This is a snazzy bike. Its sleek design is retro-futuristic. It still has the same 1960s look common to Pedego’s bikes, but it also has the battery pack on the back that quickly gets the bike up to 20 miles an hour. It has an odometer showing the bike’s mileage and a speedometer that shows the fastest it’s ever gone each time you turn it on: 26 mph. Unfortunately, the bike can’t go this fast anymore. According to Smith, state and federal regulations restrict non-motorized vehicles from going over 20 mph. Still, 20 mph is a pretty good speed. While riding around, I had a carload of girls catcall and wolf whistle at me. “Nice bike!” said one girl.

I couldn’t think of anything else to say except Pedego’s slogan: “It’s electric!”

It’s electric!

When asked the best reason for buying an E-bike, especially considering how expensive it is, Smith said, “You can spend way more on a serious road bike. Those are the guys who will ride fifty to a hundred miles. But I’ve sold bikes to parents of children who are triathlon people, and they buy these bikes so they can keep up with their kids who are serious bike riders.”

He gave an example of a lady who bought one of these bikes to keep up with her son. “She laughed at the price,” he said, “because her son’s bike is a $15,000 bike. When you get titanium this and carbon fiber that, it starts adding up.”

There are E-bike kits people can buy, and he mentioned how disappointed the old DIY enthusiasts are when a part they were using becomes obsolete. He also talked about the folks who used to be able to buy barebones E-bikes for super cheap. “You can look around. There used to be a company called Currie Technologies and they made one called the IZIP. People could buy them at Walmart for a few hundred dollars. I can’t tell you how many phone calls I’ve had, people wanting to buy batteries and motors that are no longer available, and parts they can’t get. We visited an IZIP store in Santa Monica, and those days are over. Their bikes are $4,000 and up. They’ve completely changed the way they’re built. And if you start looking around, you really find out that Pedego’s prices are not bad at all, for what you get. You get a really top quality motor. They use the best lithium ion battery components you can get. So what’s inside that battery box makes a big difference.”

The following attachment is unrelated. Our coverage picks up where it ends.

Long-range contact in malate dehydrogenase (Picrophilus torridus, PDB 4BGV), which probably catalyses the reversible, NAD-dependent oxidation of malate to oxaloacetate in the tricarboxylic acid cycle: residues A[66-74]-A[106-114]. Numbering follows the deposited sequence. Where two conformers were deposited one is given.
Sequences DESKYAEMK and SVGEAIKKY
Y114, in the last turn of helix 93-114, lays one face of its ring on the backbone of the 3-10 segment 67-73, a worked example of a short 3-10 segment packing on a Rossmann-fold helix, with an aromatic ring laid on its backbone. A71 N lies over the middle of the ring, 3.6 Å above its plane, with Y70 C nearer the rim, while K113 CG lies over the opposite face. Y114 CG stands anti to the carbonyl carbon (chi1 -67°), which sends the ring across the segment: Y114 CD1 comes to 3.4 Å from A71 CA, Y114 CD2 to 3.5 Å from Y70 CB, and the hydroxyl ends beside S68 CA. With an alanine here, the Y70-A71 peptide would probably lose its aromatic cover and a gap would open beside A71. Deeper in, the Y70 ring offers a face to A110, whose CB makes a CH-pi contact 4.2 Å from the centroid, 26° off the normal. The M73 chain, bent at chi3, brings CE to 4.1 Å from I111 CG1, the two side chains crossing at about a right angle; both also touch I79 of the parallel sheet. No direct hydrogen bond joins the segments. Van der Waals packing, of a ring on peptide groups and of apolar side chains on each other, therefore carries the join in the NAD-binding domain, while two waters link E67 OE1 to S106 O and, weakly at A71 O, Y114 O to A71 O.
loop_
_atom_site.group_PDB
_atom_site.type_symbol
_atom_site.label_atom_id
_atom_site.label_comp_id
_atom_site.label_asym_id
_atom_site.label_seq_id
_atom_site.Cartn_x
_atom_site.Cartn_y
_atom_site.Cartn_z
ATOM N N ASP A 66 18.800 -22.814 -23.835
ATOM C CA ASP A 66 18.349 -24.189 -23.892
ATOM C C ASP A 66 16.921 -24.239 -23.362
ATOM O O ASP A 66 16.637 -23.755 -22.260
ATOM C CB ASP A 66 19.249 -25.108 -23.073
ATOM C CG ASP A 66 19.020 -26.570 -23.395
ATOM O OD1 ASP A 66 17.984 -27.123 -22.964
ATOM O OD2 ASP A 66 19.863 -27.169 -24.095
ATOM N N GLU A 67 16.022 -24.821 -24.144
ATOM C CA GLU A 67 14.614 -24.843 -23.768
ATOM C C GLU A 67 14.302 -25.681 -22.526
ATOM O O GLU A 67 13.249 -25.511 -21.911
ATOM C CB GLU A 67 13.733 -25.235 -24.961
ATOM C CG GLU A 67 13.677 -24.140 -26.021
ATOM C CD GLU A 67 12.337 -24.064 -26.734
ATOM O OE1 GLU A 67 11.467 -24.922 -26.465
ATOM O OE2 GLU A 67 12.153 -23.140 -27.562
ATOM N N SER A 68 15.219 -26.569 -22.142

He had a lot of reasons for why E-bikes are such a cool form of transportation and exercise. He gave another example that hints at a bit of a rivalry between traditional cyclists and their E-bike brethren. The people he calls “the Spandex Club” seem to find great joy in whizzing by the slowpokes on the greenways around town, as if each bike ride is its own Tour de France. He described a certain hill in Nashville that corkscrews up, up, up into near infinity. It’s a brutal incline that even the most seasoned rider with calves the size of baby cows has to stand-pump to get up. Not with an E-bike though.

Shortly after a flock of these spandex-pants-wearing riders passed Smith and his wife Carol, they all came to this huge hill, and as the professional-looking athletes began to pant and fall behind, the two casual bicyclists nonchalantly twisted their throttles and whined up the hill without any effort at all.

He told of a friend in California who loves to do the same thing. Just as he’s passing these flashy riders, right when he’s sure they can see him, he twists the throttle and grins. And then, he begins pedaling backwards.

Laughing heartily, Smith said it blows them away every time.

Pedego E-bikes has dealerships in various cities across the United States, including one in the Nashville, Tennessee, area. / Issue 167 - September 2018